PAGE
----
42Projects: Trust and Collaborative Play in the Workplace

In every job that must be done, there is an element of fun. You find the fun and—SNAP—the job’s a game! —Mary Poppins

We live in an amazing time of demographic and societal changes, incredible communication and information developments, economic landscape alterations, globalization, and the continuing rise of the knowledge worker — all of which have contributed to the creation of a new world of work.

The Microsoft Office Lync Client Test team has about 85 people representing a wide variety of technical, educational, generational, and cultural backgrounds. The goal of 42projects is to design a program that respects and shines a spotlight on this diversity, and helps to build a high-trust organization that empowers each of these unique individuals to contribute in a way that best suits them and their talents.

As a team, we looked at 3M’s work on 15 percent time, Microsoft’s Out-of-the-Box week and “sprint runs,” Google’s 20 percent time, “sprint runs”, IBM’s innovation jams — and many alternative approaches to better engaging the next gen workforce.

What we found was that there was no single answer, no program, no “initiative” that worked for everyone. The ebb and flow of the product cycle always presented a challenge to some percentage of the team. One size did not fit all.

What we discovered was the effectiveness in trust and collaborative play at solving our challenge. If we could work to create an organization that had fun, trusted one another, and could bring collaborative play in to the workplace, than everyone would be more engaged, more productive, and we could best utilize the diverse talents that our global workforce brought to the organization.

The attributes of effective organizations all find their origins in trust. Gallup uses a Q12 survey to measure workgroup effectiveness and employee engagement. Questions such as, “I have the opportunity to do what I do best every day,” or, “I know what is expected of me at work,” imply a level of trust — not only by the employee for their manager or organization, but reciprocal as well. 

Games have been around for centuries. For example, the game of Go was played in ancient China in 500 B.C. and is for sale along most toy aisles and in game stores, as well as online.  The royal game of Ur was played in the fourth century B.C. On our team, we’ve learned over the years how the introduction of “productivity games” to certain aspects of our work can make things more fun and engage people in new and different ways.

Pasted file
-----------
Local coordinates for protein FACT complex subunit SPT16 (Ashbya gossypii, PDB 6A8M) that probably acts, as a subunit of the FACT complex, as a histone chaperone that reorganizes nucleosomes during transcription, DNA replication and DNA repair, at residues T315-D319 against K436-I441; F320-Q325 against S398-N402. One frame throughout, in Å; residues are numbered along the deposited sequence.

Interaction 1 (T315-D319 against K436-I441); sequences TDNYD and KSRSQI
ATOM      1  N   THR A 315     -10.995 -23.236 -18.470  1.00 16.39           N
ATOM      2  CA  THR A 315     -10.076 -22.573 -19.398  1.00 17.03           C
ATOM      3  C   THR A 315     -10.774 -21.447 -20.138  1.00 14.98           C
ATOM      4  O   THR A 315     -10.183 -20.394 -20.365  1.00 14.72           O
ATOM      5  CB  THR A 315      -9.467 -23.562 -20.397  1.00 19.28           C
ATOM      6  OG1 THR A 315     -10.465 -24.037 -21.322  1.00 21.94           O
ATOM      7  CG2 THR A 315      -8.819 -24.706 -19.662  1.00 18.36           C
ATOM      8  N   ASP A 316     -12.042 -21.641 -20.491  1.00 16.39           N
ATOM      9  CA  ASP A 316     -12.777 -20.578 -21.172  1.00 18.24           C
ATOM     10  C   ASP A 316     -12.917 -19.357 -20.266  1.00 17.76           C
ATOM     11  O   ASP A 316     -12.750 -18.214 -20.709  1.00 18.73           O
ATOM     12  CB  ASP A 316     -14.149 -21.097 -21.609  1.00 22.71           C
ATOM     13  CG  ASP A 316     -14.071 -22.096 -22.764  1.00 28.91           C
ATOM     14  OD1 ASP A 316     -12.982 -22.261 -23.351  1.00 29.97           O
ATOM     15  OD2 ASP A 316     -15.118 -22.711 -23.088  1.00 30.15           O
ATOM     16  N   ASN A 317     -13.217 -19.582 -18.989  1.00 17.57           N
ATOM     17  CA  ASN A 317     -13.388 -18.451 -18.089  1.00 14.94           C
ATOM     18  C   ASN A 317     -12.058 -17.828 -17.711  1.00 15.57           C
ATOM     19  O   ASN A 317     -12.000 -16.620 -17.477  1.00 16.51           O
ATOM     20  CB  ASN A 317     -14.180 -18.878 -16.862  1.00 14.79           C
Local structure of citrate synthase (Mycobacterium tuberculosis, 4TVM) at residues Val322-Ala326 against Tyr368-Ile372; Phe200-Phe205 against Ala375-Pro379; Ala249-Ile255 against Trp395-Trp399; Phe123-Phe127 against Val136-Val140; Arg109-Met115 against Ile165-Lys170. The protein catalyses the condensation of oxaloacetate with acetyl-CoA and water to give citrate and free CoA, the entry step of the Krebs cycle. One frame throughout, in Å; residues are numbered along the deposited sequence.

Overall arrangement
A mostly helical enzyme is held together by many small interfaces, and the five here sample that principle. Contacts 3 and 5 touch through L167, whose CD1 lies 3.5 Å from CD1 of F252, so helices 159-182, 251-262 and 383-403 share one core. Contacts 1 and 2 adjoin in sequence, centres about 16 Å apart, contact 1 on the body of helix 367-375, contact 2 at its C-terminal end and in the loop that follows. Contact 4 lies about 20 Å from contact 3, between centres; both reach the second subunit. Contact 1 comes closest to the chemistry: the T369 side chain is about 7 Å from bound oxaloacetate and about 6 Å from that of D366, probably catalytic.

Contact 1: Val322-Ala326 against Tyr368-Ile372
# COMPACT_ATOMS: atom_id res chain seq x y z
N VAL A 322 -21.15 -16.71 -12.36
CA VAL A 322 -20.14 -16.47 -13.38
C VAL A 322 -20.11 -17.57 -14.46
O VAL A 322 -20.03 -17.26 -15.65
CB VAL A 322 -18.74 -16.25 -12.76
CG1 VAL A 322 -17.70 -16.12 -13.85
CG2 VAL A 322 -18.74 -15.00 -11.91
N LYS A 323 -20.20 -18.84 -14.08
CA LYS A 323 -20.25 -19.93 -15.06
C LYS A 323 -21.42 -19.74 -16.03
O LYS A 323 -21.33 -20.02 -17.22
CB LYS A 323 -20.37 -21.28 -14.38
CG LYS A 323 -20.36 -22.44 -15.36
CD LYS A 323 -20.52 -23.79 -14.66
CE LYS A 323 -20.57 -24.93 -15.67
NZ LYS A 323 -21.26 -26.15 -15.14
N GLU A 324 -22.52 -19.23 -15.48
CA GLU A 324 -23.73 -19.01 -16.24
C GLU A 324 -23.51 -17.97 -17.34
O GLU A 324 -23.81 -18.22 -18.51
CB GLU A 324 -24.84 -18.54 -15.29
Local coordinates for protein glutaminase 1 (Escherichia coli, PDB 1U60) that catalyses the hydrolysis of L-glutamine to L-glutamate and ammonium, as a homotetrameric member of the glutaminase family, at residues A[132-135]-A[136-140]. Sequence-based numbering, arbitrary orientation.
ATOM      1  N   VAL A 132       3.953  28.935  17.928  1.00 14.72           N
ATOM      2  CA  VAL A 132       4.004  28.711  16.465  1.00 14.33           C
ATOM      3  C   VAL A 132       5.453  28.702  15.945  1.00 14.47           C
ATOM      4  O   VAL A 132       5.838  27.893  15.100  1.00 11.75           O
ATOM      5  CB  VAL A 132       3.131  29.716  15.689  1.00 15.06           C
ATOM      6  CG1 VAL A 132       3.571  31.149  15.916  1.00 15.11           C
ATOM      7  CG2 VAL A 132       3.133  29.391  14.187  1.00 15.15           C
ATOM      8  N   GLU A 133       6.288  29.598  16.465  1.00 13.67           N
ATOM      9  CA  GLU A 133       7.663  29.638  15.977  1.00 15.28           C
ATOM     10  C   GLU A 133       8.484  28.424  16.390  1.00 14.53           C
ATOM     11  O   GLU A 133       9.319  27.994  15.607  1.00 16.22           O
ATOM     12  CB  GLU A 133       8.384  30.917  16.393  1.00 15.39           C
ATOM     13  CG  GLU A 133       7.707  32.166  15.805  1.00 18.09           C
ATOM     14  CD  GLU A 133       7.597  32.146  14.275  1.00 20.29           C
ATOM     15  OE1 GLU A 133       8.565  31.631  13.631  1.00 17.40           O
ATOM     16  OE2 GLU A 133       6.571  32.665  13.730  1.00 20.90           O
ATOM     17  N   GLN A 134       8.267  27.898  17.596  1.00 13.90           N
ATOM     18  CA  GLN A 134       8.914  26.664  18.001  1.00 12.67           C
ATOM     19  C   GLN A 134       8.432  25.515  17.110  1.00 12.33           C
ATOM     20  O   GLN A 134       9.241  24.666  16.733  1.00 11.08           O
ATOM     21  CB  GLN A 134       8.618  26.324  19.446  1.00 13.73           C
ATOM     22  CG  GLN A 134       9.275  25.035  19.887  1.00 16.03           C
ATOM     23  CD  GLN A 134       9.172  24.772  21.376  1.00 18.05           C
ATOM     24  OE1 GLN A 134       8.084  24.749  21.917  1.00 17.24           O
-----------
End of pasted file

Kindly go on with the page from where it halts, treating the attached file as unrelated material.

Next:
Gallup does an annual survey on employee engagement — and typically, the numbers have been very similar over the past few years. About 30 percent of employees are engaged at work, with about 55 percent who are passively disengaged, and about 15 percent who are actively disengaged. As generational changes in the workforce continue to evolve, the concerns over engagement continue to rise.

Forty-five percent of Millennials worldwide say they use social networking websites at work, regardless of whether their organization or company prohibits their use.

Two-thirds of teen and Gen Y Internet users use social networking sites; less than 10 percent of 55-63 year-olds do.

The most successful employee engagement techniques—across increasingly diverse employee populations, skill sets, behaviors, generational differences, and cultural backgrounds—are challenging to identify and understand. Our experience has been that games transcend those barriers—collaborative play is universal—and games as a precursor to, or a proxy for trust, are a great way to build a stronger organization. As we design our games to get real work done, the effect is two-fold. People can have fun at work—or, as Gary Hamel suggests in his “moonshot” to Take the Work out of Work, "Human beings are most productive when work feels like play. Enthusiasm, imagination and resourcefulness—the critical ingredients for success in the creative economy—get unleashed when people are having fun. In the future, the most successful organizations will be the ones that have figured out how to blur the boundary between vocation and avocation. Among other things, this will require organizations to better align personal interests and professional responsibilities, to take the drudgery out of work, and to grant employees more control over what they work on.”

Ross Smith has worked in every corner of the software industry for more than 20 years and is currently a Director of Test at Microsoft.

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